This is essential to being a follower of Christ.  Jesus says it this way in John 15:18, 18 If the world hates you, know that it has hated me before it hated you. 19 If you were of the world, the world would love you as its own; but because you are not of the world, but I chose you out of the world, therefore the world hates you. 20 Remember the word that I said to you: ‘A servant is not greater than his master.’ If they persecuted me, they will also persecute you...  The argument is so simple.  There are two kingdoms—a kingdom of light and a kingdom of darkness.  The kingdom of darkness loves only those who are in their kingdom.  When a person becomes a follower of Christ, they are rescued by Christ out of this dark world and placed into the kingdom of light.  The darkness hates the light.  If the world hates Christ, then it will hate you.  If it doesn’t hate you, it’s simply because you bear either no—or very little resemblance to Christ. 

If the world knows you and you accurately reflect Christ, it is only a matter of time until they will oppose you in some way.  If you are trying to cultivate the admiration of the world AND live in obedience to Jesus, you will be greatly frustrated and experience a lot of inner conflict because you are trying to accomplish something that simply cannot happen.  We must remember that Christ didn’t send us to be liked or admired by those who hated him.  And that begs the question for the believer, “Why would we want to be loved by a world that hated Jesus, who we say we love more than anything else?”  Think of it this way--if someone hates your daughter or your husband or your best friend enough to want to keep them completely out of their life, would you feel any strong compulsion to have them like you?  Most of us would be repulsed by them and feel no need to be liked or admired by someone who hates someone very close to us.  Yet, we do that all the time with a world that hates Christ, don’t we?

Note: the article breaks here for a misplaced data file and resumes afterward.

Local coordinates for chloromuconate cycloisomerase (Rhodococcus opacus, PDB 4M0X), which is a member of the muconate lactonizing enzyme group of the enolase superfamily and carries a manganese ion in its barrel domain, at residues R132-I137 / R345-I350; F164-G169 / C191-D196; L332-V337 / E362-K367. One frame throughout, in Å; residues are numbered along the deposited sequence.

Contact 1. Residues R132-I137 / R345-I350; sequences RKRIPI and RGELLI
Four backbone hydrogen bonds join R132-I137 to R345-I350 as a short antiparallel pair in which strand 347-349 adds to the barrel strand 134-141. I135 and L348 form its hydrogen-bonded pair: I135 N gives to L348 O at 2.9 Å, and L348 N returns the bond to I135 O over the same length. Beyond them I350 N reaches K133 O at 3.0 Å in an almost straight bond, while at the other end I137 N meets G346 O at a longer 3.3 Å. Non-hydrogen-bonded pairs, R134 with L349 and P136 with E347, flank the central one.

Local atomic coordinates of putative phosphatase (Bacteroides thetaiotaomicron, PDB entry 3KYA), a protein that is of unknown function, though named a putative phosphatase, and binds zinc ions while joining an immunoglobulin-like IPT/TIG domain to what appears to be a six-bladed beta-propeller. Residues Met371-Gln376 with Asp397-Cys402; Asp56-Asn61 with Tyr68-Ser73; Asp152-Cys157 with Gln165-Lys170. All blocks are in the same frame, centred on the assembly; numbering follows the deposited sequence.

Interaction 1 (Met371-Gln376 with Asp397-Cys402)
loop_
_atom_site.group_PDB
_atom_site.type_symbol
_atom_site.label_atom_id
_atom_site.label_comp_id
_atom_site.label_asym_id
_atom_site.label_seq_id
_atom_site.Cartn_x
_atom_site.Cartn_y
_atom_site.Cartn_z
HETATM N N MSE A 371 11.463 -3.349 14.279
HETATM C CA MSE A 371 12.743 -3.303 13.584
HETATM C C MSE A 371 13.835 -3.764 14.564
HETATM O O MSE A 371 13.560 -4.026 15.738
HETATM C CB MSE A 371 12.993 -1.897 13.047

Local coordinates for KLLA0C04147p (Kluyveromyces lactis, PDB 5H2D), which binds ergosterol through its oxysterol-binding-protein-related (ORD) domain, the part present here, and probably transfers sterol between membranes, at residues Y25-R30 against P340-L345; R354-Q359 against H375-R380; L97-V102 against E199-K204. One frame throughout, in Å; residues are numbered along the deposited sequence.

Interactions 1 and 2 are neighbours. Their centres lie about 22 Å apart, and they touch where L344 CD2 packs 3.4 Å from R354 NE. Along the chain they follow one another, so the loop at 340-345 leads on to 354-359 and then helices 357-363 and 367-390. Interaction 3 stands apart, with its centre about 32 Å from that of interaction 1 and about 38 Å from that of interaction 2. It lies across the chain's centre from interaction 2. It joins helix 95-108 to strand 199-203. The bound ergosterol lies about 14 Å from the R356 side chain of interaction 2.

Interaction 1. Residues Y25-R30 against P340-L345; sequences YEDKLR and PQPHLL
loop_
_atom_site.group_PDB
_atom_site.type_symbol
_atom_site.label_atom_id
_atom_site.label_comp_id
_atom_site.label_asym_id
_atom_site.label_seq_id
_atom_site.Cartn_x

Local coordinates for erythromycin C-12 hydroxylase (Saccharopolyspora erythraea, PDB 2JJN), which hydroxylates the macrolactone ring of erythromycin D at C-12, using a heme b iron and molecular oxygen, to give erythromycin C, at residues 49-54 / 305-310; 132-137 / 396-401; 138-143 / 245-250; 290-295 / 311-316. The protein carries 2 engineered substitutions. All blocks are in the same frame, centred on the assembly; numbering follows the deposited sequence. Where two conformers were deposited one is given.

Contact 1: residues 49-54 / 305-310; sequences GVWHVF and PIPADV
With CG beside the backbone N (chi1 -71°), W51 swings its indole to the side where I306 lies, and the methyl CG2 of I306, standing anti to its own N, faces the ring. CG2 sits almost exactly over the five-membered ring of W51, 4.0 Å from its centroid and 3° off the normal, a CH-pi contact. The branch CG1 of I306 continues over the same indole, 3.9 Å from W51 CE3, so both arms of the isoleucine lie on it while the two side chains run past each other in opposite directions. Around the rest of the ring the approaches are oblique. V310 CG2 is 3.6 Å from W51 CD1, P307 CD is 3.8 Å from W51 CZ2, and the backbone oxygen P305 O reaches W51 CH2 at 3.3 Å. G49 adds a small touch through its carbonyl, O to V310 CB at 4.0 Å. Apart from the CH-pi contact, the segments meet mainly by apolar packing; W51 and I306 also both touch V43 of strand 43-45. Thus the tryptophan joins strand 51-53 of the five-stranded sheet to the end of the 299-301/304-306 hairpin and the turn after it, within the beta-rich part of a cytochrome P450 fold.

Let me just go a bit deeper here and give two root causes why many of us are strongly tempted to be unfaithful in this area.  One of the root causes is--we don’t view sinners through a Biblical lens.  If we saw sinners through God’s eyes, then when we meet an unbeliever, our primary understanding of them would be—they are lost, without hope in this world and headed for eternal torment.  One a Biblical scale, that is THE MOST IMPORTANT THING to know about that person.  If THAT is the dominant way we view the sinner, then that will shape how we relate to them.  If we love them and we love God, wanting to obey him and we view them through a Biblical lens, then we will pray for that person’s salvation and look for opportunities to share the gospel with them.  The problem is—we often don’t view the unsaved people in our lives primarily from a God-centered, truth-driven perspective.  Sadly, the truth that primarily shapes our perspective of then is NOT—that they are lost and hell bound.  Often it is—they are pretty or handsome or smart or clever or skilled or my boss or my relative, or any number of other things that are native to this world and that will be completely irrelevant the moment their heart stops.  And when THAT is the primary lens through which we view a lost person, that will shape our agenda towards him/her very differently.  If the main thing we know about a given sinner is they are very respected or wealthy or skilled, our sinful flesh will tempt us to try to get them to like us or admire us because our overwhelming response to them is to be drawn to them in some way.  The reason is because we are viewing them –according to the flesh.  Likewise, if the primary way we view a given sinner is that he/she is obnoxious or ugly or abrasive or childish, then our flesh will tempt us to avoid them as much as possible because they repulse us.